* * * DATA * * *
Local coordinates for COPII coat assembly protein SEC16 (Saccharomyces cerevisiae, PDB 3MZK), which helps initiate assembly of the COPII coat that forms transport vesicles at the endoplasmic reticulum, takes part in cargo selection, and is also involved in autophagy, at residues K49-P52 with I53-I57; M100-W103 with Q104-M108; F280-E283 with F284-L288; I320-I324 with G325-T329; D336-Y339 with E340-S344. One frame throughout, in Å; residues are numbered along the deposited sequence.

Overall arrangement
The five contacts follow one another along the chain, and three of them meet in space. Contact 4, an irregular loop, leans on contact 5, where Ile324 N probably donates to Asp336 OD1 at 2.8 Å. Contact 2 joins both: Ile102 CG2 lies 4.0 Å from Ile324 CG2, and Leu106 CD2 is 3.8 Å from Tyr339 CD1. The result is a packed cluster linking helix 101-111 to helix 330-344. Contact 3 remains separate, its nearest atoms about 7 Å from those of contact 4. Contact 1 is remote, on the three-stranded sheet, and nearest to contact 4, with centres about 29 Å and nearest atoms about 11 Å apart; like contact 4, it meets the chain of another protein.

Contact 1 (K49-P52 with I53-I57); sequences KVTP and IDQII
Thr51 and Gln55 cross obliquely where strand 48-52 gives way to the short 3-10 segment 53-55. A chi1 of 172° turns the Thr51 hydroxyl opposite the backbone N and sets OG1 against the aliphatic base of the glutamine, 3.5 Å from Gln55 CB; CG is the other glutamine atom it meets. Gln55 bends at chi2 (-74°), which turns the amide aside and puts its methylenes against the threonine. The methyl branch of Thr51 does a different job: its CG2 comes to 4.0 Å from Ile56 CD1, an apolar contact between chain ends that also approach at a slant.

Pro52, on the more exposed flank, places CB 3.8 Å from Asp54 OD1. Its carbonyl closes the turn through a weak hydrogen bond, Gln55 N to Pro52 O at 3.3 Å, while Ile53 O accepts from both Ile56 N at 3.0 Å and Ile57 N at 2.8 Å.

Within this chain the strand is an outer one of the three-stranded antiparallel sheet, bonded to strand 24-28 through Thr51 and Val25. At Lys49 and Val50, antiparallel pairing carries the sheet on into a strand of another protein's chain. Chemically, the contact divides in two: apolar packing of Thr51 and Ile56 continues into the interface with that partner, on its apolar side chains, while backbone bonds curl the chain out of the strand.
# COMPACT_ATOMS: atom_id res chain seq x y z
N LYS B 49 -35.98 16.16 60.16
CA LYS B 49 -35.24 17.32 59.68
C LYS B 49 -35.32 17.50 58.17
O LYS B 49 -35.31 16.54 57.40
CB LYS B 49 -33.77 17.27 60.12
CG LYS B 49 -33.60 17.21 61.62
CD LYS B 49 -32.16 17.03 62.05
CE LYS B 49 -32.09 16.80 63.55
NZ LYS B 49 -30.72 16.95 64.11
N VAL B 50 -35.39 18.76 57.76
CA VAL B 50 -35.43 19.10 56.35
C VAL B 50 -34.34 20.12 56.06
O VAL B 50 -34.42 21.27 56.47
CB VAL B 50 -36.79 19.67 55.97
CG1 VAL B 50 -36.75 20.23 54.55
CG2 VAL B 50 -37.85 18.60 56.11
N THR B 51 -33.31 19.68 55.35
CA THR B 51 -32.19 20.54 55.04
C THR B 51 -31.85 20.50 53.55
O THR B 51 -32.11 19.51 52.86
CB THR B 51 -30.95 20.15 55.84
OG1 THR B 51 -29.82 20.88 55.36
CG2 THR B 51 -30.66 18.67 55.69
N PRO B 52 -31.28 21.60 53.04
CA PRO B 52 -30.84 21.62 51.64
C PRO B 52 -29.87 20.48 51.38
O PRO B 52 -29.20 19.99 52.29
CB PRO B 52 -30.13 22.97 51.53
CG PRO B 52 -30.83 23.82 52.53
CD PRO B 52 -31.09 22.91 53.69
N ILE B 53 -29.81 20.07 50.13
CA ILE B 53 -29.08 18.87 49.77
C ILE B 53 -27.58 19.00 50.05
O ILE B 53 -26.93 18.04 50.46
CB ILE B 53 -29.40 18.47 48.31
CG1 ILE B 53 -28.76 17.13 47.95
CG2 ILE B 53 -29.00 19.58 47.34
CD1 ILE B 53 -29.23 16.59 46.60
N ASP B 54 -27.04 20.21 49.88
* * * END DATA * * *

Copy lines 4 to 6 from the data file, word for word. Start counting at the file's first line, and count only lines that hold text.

Contact 1 (K49-P52 with I53-I57); sequences KVTP and IDQII
Thr51 and Gln55 cross obliquely where strand 48-52 gives way to the short 3-10 segment 53-55. A chi1 of 172° turns the Thr51 hydroxyl opposite the backbone N and sets OG1 against the aliphatic base of the glutamine, 3.5 Å from Gln55 CB; CG is the other glutamine atom it meets. Gln55 bends at chi2 (-74°), which turns the amide aside and puts its methylenes against the threonine. The methyl branch of Thr51 does a different job: its CG2 comes to 4.0 Å from Ile56 CD1, an apolar contact between chain ends that also approach at a slant.

Pro52, on the more exposed flank, places CB 3.8 Å from Asp54 OD1. Its carbonyl closes the turn through a weak hydrogen bond, Gln55 N to Pro52 O at 3.3 Å, while Ile53 O accepts from both Ile56 N at 3.0 Å and Ile57 N at 2.8 Å.